Only Lovers Left Alive held sway among Specialty newcomers this weekend, scoring the weekend’s highest average in a fairly crowded box office. The film starring Tilda Swinton and Tom Hiddleston grossed nearly $97K in four theaters, averaging $24,244. Crowds packed the 268-seat Walter Reade Theater at Lincoln Center Friday night where director Jim Jarmusch took part in a Q&A for the 7pm screening of the film (he gave a rather interesting theory on William Shakespeare not being the author of his work). The weekend results for Lovers outperformed Jarmusch’s previous 2009 feature The Limits Of Control, which averaged $18,607 in three theaters when it opened in May of that year. It went on to cume over $426K domestically. Broken Flowers which starred Bill Murray, Sharon Stone and Julie Delpy had a slightly higher PTA launch, averaging $28,904 in 27 theaters when it opened in August 2005. The Focus Features release went on to total over $13.744M in the U.S.
“It’s a great start, people really seemed to love the film,” said SPC co-president Michael Barker Sunday. SPC will open Only Lovers Left Alive in New York and L.A. this weekend, expanding to San Francisco, Chicago, Washington, D.C. the following week before heading to the top 50 markets through spring.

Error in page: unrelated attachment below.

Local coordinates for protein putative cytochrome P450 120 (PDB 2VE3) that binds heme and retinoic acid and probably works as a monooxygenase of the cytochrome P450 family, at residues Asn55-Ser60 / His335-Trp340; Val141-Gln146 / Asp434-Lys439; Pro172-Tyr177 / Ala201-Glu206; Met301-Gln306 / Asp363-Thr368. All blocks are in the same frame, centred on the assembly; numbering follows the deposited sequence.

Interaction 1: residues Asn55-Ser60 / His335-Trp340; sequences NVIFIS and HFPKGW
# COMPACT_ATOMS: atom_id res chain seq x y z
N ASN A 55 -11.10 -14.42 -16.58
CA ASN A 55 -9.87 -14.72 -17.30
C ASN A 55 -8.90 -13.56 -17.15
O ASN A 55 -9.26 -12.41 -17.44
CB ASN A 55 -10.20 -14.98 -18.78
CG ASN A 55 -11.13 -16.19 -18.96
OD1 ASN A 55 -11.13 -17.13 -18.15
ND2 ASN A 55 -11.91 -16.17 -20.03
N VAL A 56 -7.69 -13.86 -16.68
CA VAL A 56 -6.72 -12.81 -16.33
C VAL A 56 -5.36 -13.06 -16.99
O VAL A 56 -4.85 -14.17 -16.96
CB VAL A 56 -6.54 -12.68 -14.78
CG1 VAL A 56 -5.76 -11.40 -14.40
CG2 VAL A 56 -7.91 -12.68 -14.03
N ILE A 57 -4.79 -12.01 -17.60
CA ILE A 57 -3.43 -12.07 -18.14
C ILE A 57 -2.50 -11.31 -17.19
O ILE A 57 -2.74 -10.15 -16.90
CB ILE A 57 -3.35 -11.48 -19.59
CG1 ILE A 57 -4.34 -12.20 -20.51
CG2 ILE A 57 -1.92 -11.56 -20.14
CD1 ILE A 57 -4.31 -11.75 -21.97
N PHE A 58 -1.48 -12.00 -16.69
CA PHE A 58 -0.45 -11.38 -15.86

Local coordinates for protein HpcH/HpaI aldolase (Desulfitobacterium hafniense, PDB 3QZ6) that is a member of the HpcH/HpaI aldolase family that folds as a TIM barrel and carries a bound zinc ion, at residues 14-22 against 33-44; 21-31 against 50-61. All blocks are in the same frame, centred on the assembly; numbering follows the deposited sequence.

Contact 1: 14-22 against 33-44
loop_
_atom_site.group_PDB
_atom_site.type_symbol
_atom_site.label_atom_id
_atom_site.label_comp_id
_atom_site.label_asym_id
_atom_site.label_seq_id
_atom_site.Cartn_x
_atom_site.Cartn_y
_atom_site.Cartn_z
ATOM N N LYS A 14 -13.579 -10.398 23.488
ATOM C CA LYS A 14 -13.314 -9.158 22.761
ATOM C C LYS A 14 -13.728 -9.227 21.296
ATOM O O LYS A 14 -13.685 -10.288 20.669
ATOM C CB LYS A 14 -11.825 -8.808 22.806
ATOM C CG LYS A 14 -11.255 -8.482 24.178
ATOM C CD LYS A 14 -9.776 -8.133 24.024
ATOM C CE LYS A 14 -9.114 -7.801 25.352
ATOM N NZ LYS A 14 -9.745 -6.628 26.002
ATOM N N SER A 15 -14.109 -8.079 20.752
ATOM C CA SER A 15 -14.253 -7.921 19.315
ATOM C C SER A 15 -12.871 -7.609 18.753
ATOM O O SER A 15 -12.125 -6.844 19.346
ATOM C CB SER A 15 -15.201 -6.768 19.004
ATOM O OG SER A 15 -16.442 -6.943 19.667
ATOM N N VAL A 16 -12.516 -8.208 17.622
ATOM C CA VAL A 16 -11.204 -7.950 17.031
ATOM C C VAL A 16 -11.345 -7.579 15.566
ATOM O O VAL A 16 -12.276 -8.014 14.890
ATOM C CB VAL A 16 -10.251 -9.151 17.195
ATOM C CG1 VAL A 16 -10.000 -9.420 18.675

TWC opened The Railway Man in several locations, grossing $64,506 for an so-so $16,127 average. “We’re off to a respectable start on Railway Man,” said TWC president of Theatrical Distribution Erik Lomis Sunday. “Our exit information confirmed [what we thought]. It was a mostly an older audience. There’s some images that are disturbing, but it’s very relevant today with current events in Fort Hood. What we learned from the U.K. and Australia was that the midweek grosses were about as good as the weekends. So we’re just going to let it roll. Read More »
With the openings of Draft Day and Joe this weekend we suddenly re-discover two Oscar winners from the ’90s who have found their groove again after years of cinematic disappointments. I can’t remember the last time either Kevin Costner and especially Nicolas Cage delivered performances worthy of their prime as Costner does in Summit’s Draft Day and Cage does in Roadside Attractions’ Joe. Both come from companies associated with Lionsgate and hopefully both will find some sort of audience this weekend as they reaffirm the power of great actors in the right role.